Most parents or caregivers have experienced the visceral reaction to hearing children cry out in distress.
You feel a weight drop in your stomach, your chest tightens, and your breath gets sharp. In that moment, you would do anything to soothe them. Most parents are able to, whether it's swooping in with a hug, a comforting word, or a kiss on a teary cheek. But for those children who have been separated from their families at the U.S.-Mexico border, all parents in Canada can do is watch the footage in despair.
"You just want to hold your kids more tightly than usual, and you want to protect them more than usual," Dr. Mahli Brindamour, a pediatrician in Saskatoon, a member of the Caring for Kids New to Canada task force with the Canadian Paediatric Society, and a mother, told HuffPost Canada in a phone interview.
"Of course as a pediatrician, as a mother, but also as a human being, this comes and gets us at our hearts and at what makes us human."
The Canadian Paediatric Society (CPS) has been vocal in its condemnation of the U.S. policy of separating child migrants from their parents and detaining them at the U.S.-Mexico border. On Twitter, CPS has repeatedly said separating children from their parents can cause "immediate and long-lasting harm."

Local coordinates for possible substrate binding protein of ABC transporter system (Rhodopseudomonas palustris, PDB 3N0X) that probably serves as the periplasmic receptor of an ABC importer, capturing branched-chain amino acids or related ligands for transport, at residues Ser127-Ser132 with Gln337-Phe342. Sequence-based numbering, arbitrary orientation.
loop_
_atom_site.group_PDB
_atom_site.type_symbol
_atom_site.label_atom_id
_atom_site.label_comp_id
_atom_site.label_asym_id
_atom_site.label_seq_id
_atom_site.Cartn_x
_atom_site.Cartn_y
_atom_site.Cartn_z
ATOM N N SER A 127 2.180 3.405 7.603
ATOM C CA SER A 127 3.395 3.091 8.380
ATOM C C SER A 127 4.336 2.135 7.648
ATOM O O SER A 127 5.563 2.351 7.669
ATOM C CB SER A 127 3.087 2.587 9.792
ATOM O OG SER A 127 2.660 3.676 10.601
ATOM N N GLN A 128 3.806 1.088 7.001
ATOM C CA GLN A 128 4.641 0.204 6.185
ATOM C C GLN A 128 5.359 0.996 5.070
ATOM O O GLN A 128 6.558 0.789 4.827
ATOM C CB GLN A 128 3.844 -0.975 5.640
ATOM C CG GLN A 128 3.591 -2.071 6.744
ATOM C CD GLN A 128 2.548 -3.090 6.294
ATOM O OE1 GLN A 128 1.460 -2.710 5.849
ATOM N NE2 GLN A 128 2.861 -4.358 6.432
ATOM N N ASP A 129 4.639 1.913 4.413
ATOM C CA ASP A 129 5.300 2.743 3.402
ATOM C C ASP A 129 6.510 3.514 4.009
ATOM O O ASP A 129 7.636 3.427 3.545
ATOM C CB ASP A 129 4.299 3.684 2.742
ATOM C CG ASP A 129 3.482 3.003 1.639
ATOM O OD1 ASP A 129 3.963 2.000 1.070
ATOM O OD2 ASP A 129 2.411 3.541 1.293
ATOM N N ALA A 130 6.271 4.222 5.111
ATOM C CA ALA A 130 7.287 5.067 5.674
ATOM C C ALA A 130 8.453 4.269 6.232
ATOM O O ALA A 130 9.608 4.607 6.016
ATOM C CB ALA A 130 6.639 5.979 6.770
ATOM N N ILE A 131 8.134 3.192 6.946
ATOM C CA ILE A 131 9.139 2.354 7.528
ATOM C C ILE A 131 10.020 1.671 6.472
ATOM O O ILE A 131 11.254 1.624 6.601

Previously, CPS — which represents 3,300 pediatricians, pediatric subspecialists and other child health professionals across Canada — has spoken out against the immigration detention of children on Canadian soil, explaining in a joint statement that children held in detention suffer extreme distress.
Canadian pediatricians agree that separating #children from loving parents can cause immediate and lasting harm. Many want to know what they can do. Here are some ideas: https://t.co/kGqEhnaOsb via @slate #KeepFamiliesTogether #ProtectFamilies— CdnPaediatricSociety (@CanPaedSociety) June 19, 2018
This week, the society threw its support to the Canadian Doctors for Refugee Care's call to rescind the Safe Third Country Agreement — an agreement between the U.S. and Canada that states people who make a refugee claim have to make it in the first country in which they arrive.
"Because children are being separated from their parents at the border and also because they are being put in detention, then the U.S. cannot be seen as a safe country for refugees," Brindamour explained.
Even after U.S. President Donald Trump backed down Wednesday and signed an executive order to end the separation policy, "they would still be putting children in detention for an indeterminate amount of time, which we are also very strongly against," she said.
"Absolutely" akin to child abuse
Detention and family separation are both extremely harmful for children, Brindamour said, and can lead to mental and physical health issues, even influencing a child's developing mind and cognition. The effects can last a lifetime, she added.
"Children who are not within reach of their parent's or primary caregiver's loving arms of course are extremely distressed, they develop fear and extreme intense agitation, and that can lead to significant mental health issues that eventually can last for a very long time," Brindamour said.